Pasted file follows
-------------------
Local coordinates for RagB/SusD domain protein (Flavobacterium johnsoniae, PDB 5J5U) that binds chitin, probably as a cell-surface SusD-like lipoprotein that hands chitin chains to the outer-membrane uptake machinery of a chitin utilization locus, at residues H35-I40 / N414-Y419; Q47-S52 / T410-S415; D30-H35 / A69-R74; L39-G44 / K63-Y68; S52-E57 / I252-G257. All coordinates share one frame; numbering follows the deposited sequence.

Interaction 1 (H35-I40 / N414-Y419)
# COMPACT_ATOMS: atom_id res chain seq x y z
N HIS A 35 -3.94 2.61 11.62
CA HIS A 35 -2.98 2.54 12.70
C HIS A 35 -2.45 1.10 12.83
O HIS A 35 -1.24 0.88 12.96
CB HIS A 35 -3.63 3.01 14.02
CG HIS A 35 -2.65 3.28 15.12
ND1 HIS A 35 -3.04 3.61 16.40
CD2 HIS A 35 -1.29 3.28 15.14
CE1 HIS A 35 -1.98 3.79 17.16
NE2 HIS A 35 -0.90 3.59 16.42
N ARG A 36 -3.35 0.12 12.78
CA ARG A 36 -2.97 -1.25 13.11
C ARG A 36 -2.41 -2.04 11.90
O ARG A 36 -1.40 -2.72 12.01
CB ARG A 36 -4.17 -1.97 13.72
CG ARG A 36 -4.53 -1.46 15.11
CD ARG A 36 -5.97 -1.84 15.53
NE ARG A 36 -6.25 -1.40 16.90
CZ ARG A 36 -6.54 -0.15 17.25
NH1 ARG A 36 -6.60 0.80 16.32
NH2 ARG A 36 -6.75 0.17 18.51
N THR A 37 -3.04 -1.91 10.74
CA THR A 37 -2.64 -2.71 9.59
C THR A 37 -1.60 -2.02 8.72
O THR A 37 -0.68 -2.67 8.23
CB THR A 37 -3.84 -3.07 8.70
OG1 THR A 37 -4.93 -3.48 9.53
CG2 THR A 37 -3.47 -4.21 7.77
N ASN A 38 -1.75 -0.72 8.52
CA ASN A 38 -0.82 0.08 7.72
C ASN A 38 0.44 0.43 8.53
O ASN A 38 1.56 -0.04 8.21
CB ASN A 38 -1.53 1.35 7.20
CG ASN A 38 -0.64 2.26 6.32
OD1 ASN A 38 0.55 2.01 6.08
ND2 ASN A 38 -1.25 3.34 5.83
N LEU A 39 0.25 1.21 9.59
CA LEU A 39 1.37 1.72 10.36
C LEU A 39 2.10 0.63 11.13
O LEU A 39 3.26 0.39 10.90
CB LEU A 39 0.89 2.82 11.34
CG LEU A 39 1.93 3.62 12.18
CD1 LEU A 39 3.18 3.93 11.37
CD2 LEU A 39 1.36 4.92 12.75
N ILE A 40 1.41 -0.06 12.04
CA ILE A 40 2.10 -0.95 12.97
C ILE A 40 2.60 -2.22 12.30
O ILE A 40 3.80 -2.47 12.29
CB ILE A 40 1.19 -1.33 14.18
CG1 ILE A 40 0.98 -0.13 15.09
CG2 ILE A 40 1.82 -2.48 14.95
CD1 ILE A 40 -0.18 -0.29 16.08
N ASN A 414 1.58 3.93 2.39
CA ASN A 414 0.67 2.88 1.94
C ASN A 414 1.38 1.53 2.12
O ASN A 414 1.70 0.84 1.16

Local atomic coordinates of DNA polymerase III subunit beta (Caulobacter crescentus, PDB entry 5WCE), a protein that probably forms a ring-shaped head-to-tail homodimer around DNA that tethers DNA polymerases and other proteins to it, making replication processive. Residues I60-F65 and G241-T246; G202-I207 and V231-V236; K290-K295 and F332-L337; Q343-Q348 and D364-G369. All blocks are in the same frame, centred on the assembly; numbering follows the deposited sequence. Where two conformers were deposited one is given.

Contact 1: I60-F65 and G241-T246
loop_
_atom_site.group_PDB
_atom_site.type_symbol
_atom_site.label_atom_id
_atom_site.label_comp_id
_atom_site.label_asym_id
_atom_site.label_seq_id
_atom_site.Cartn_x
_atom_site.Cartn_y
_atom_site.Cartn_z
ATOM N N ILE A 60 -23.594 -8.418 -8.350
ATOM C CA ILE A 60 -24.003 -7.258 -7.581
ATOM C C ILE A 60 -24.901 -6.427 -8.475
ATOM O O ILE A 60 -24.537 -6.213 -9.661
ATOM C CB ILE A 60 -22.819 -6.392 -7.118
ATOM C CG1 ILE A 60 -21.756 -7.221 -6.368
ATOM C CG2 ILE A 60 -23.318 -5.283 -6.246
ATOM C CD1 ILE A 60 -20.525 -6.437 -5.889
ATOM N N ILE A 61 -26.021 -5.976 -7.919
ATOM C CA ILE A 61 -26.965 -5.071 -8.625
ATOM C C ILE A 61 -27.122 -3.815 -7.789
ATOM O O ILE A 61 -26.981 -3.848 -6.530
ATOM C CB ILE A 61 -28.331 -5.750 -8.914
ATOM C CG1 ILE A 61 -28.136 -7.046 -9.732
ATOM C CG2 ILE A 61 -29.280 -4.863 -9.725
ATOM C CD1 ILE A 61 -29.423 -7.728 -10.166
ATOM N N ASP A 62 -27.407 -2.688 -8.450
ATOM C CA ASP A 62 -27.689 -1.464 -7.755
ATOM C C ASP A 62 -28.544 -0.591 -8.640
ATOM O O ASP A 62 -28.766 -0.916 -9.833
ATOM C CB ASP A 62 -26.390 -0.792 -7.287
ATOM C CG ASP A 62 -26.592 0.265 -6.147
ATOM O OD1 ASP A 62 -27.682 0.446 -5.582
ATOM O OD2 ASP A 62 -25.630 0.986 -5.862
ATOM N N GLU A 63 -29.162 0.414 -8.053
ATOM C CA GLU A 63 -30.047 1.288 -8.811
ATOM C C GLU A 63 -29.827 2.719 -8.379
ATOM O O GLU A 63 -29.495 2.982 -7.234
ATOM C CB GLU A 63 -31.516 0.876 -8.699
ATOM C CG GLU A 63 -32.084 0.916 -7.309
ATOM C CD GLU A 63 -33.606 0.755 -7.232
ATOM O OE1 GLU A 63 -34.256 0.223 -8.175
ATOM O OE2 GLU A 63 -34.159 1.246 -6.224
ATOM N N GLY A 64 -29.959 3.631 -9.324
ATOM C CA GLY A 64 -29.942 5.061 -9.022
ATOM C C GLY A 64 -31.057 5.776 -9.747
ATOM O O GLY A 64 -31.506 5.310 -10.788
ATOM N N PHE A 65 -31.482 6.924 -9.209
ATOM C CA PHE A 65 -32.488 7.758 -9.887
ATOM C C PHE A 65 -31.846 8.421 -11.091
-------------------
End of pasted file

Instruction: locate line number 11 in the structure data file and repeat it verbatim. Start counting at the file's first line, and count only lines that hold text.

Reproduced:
CD2 HIS A 35 -1.29 3.28 15.14